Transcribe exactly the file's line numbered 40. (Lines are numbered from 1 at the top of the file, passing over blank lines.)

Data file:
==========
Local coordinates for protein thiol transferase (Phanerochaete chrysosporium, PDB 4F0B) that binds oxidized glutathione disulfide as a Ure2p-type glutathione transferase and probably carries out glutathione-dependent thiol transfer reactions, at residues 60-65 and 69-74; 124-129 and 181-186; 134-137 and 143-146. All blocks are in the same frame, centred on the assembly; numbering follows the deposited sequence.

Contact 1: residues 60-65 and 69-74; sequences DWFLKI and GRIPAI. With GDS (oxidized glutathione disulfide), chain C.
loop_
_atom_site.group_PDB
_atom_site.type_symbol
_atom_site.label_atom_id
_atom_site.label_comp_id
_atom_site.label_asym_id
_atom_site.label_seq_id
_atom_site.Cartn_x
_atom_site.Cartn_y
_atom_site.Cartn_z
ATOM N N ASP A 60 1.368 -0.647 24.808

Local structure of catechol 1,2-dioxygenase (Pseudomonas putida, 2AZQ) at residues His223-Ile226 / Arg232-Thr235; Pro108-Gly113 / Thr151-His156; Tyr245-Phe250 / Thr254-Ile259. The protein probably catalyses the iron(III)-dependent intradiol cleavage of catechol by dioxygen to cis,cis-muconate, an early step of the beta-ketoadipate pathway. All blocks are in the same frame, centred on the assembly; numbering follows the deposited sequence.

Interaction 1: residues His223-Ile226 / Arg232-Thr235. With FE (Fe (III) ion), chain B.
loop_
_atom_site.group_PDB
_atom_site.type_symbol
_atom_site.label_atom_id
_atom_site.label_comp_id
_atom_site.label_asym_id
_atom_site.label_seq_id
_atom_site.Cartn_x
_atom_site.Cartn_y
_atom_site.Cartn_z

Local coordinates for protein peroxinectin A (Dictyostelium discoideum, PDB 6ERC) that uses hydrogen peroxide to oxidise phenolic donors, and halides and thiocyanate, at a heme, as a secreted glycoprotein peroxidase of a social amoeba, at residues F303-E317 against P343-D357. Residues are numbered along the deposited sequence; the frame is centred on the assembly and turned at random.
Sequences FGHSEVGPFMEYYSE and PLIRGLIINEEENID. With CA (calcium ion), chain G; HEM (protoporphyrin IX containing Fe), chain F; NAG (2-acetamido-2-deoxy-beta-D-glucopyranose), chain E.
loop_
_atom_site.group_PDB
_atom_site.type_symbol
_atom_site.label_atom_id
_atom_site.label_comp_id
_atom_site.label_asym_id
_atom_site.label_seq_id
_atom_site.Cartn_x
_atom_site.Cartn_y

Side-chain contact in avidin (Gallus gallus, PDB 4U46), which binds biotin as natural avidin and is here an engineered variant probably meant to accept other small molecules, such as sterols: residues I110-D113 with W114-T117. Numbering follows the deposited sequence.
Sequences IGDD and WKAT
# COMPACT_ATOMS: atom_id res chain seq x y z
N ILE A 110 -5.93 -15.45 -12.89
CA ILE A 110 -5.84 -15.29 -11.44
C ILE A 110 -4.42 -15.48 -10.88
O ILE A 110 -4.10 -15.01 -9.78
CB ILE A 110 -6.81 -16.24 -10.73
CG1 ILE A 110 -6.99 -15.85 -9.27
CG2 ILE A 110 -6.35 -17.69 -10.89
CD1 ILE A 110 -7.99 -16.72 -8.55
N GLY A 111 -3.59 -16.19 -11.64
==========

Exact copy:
N ILE A 110 -5.93 -15.45 -12.89